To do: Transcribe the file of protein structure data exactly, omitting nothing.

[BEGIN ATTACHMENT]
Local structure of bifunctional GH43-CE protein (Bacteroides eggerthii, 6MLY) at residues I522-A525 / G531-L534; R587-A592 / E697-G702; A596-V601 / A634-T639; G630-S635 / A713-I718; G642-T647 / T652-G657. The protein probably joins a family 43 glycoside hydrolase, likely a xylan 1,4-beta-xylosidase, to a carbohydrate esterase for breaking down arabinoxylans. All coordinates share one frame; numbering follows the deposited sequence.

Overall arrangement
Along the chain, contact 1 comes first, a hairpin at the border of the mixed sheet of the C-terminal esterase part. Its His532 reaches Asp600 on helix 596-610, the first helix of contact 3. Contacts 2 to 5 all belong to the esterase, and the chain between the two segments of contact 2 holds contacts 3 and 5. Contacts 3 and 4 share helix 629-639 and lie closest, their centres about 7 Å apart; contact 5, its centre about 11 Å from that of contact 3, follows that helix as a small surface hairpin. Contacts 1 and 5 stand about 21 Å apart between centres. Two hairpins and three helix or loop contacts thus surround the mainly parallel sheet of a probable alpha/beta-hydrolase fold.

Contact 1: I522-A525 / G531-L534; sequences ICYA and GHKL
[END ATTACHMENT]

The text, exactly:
Local structure of bifunctional GH43-CE protein (Bacteroides eggerthii, 6MLY) at residues I522-A525 / G531-L534; R587-A592 / E697-G702; A596-V601 / A634-T639; G630-S635 / A713-I718; G642-T647 / T652-G657. The protein probably joins a family 43 glycoside hydrolase, likely a xylan 1,4-beta-xylosidase, to a carbohydrate esterase for breaking down arabinoxylans. All coordinates share one frame; numbering follows the deposited sequence.

Overall arrangement
Along the chain, contact 1 comes first, a hairpin at the border of the mixed sheet of the C-terminal esterase part. Its His532 reaches Asp600 on helix 596-610, the first helix of contact 3. Contacts 2 to 5 all belong to the esterase, and the chain between the two segments of contact 2 holds contacts 3 and 5. Contacts 3 and 4 share helix 629-639 and lie closest, their centres about 7 Å apart; contact 5, its centre about 11 Å from that of contact 3, follows that helix as a small surface hairpin. Contacts 1 and 5 stand about 21 Å apart between centres. Two hairpins and three helix or loop contacts thus surround the mainly parallel sheet of a probable alpha/beta-hydrolase fold.

Contact 1: I522-A525 / G531-L534; sequences ICYA and GHKL